Collect mentors. From the start, “I was collecting mentors,” Patil says. While at MIT, he would ask his host family to explain how stocks worked. He was always open to learning opportunities.

Listen and learn from other entrepreneurs. “Any entrepreneur who came to the university, I would listen to his story, and learn the nuances of financing or team building,” Patil says. He credits a lot of his success to talking to a lot of people and taking a lot of notes.

Do your homework. All startups require long preparation, Patil says. “The clock starts ticking and the money starts getting utilized. The real important time is when you're not spending much money, doing your homework.”

Come up with solid answers. When asked by a funder what his expectations for the company were, Patil admitted that he was looking to find success. He remembers saying, “If I make $5 million, I'm happy.” That answer was what sparked investors interest. “If I said a wishy washy answer, I don't think I'd get funding,” he says.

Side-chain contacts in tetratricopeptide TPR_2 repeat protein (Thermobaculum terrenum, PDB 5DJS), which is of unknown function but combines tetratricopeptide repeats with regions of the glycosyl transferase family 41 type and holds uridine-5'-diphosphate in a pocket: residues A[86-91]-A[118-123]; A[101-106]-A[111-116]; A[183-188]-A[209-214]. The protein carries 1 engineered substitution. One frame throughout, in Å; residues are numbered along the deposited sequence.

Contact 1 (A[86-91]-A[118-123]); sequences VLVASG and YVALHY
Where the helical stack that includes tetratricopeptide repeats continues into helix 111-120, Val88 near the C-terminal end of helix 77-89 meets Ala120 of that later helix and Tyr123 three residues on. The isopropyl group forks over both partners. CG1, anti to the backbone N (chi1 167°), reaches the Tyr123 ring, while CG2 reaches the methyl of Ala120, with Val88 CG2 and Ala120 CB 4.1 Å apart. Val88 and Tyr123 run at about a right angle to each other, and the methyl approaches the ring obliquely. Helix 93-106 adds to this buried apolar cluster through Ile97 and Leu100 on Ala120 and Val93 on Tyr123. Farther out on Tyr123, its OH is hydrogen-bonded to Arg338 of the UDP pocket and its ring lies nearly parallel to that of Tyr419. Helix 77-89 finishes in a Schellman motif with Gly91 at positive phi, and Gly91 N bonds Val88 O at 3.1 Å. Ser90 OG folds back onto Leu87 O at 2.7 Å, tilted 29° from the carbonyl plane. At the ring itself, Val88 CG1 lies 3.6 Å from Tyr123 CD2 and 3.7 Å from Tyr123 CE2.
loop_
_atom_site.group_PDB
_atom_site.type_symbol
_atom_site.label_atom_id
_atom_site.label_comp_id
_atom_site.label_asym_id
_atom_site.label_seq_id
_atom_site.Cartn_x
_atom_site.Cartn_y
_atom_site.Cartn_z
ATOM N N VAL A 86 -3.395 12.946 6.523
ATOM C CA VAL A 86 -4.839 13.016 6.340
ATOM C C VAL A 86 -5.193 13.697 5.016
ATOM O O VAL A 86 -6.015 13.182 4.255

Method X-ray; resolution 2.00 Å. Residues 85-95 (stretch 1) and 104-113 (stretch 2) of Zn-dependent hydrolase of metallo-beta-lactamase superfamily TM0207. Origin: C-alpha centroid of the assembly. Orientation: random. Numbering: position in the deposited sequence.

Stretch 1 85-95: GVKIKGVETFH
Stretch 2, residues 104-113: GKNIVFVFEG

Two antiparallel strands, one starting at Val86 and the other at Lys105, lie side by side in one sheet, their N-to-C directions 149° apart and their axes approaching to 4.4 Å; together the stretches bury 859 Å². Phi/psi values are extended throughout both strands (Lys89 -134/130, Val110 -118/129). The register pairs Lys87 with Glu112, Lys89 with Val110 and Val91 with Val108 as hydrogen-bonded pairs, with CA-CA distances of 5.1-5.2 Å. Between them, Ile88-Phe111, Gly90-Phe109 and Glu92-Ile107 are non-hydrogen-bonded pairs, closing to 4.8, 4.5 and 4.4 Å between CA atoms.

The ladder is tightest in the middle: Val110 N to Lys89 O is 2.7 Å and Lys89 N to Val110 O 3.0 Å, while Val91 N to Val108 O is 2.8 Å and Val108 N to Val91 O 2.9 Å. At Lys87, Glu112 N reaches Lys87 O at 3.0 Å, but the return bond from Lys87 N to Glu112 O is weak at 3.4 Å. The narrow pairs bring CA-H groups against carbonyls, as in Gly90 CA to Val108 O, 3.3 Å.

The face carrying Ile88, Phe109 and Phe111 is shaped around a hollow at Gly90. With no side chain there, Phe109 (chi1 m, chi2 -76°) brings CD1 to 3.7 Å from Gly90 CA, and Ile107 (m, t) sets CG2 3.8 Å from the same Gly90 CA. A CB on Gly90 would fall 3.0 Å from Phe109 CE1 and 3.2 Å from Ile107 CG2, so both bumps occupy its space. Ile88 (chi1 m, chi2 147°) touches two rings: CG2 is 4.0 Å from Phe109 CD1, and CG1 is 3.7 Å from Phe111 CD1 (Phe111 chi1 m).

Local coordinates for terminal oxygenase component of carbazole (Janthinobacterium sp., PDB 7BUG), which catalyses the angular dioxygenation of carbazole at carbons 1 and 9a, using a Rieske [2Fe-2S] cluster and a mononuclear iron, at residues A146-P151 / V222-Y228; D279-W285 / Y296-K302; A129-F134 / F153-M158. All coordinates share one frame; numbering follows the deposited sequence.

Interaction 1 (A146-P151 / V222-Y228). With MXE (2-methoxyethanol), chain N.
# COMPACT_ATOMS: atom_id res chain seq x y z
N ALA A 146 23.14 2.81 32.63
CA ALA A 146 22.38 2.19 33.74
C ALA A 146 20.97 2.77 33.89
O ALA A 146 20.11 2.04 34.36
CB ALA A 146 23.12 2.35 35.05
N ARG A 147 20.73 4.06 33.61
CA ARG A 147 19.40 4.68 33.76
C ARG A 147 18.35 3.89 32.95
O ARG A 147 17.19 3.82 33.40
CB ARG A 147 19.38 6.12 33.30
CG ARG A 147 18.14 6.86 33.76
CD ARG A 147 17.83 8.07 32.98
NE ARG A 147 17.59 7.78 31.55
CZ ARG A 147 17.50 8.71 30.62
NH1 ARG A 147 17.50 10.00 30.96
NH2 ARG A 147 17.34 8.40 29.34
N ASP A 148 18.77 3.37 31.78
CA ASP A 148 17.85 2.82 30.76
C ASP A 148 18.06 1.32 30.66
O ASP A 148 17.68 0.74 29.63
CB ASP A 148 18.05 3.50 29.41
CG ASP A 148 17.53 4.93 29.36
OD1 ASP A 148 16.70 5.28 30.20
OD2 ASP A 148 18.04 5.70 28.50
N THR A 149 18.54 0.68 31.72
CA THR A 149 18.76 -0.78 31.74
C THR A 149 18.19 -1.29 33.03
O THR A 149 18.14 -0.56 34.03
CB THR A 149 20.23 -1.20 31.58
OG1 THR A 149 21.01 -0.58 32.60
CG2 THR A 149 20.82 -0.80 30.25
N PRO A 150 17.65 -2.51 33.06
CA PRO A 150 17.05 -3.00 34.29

Don't get overconfident. Patil says his first big mistake was not going straight to venture capitalists to get funding after he made his first big deal, a $360,000 deal from a billion-dollar company. “At that point I could have gone to the venture capitalists and said, 'Give me a few million so I can do better, faster.' But I was so confident,” he says. He was too comfortable. But 18 months later, there was a downturn and he needed more money. “Raise money when you have the strength, not when you are running out of money,” he adds.